National trends are showing the rise of the “omnishopper,” someone
who uses technology to shop in a variety of retail channels. It is
not a universal concept, but one that some municipalities are using
to guide their planning.
Last month, the
Grafton Plan Commission directed staff to look into changing market
trends, planning a possible amendment to the village’s Port
Washington Road corridor plan for future use. That followed the
withdrawl of a proposal by Continental Properties to build three
retail spaces north of Costco on Port Washington Road, including a
Jessica Wolff said she received no indication from the firm
afterward whether anything would come back.
Last week, Joe
Berkhahn of Continental Properties indicated it would.
“It was really
just to clean up the plan, so we could make it better under the
current comprehensive plan,” he said.
he did not know precisely when the development proposal – named
Grafton Commons North – would be resubmitted, but after an internal
meeting at his company, he said it would likely be in the next month
he could not share information on tenants, but Continental did have
at least one that is a national retail chain that would inhabit the
was not provided before Wolff had drafted a new zoning type for the
Port Washington corridor to allow mixed business uses rather than
exclusively retail, though the plan commission had not acted on it.
“The ideas I was
suggesting are ambitious, and are different,” Wolff said.
a mixed zone that would allow for multiuse complexes. Rather than
single-user “big box” or multi-tenant buildings with three or four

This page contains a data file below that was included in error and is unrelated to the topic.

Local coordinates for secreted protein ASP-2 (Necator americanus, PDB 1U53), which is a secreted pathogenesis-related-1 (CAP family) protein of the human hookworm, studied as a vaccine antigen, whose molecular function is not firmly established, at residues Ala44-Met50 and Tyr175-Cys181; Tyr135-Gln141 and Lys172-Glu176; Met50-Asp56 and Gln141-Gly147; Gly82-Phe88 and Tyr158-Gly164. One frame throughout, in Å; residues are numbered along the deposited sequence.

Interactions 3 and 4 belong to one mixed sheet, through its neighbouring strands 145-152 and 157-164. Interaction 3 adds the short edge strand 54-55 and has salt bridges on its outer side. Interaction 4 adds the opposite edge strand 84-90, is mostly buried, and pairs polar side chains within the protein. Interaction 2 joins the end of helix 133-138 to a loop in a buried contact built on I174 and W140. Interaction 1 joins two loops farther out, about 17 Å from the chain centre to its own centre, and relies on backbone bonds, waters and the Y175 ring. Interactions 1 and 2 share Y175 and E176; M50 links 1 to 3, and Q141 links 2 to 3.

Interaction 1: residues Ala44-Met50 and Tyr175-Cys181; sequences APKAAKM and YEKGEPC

stores targeting all retail or large-scale stores, as much of the
Port Washington Road and the interchange area are in Grafton, she
suggested developments that have smaller businesses of different
development could include retail, dining, service and entertainment;
buildings could be different sizes or multiple stories.
According to the
Omnishopper Project, an ongoing, national and international economic
and retail research study funded by MasterCard, omnishoppers
research before and during buying; while they go online to price
compare, read reviews or select the products they desire, many are
still going in-store for the actual purchase experience.
“We all kind of
intuitively feel that shopping patterns are changing … but they’re
not just changing for us, it’s national,” Wolff said.
Project research indicated that today’s shoppers seek an experience,
rather than just shopping. The trend is national, leading to more
communities encouraging greater varieties of development in single
areas, creating walkable and bikeable environments in which
consumers can spend a day in shopping and entertainment, rather than
going to a store to pick up an item, and then leave.
developments are currently the best solution for addressing an
increase in demand for walkable spaces that include retail, food,
fitness, office, residential and other facilities in proximity to
one another,” wrote planner Mike Slavney.
director of planning for Vandewalle & Associates, a firm with
expertise in economic strategy, planning and design, energy, food
and water systems, redevelopment, architecture and real estate.
during the Plan Commission discussion; he has worked with the
village on its comprehensive plan during an extensive update project
that finished about a year ago. He said that new developments are
increasing options in not only stores but different use types to
attract greater demographics.
people come to an area like the Port Washington Road corridor for
the big box stores, there are others who would be drawn to it if the
area also had more food options, or also entertainment, parks or
ECE Market Research, a research team dedicated to survey and
analysis of consumer behaviors, indicates 40 percent of shoppers
decide where to shop based on available food options.
President and Plan Commissioner Jim Brunnquell said he wanted to
start the discussion locally because of the changes nationally with
the rise of millennials and the omnishopper, but accepted the will
of the commission to keep zoning as it is. His goal was to stay
aware of the changing market, and ensure Grafton keeps itself
informed and prosperous.
“When you have a
changing dynamic, we have to be nimble, we have to be agile,” he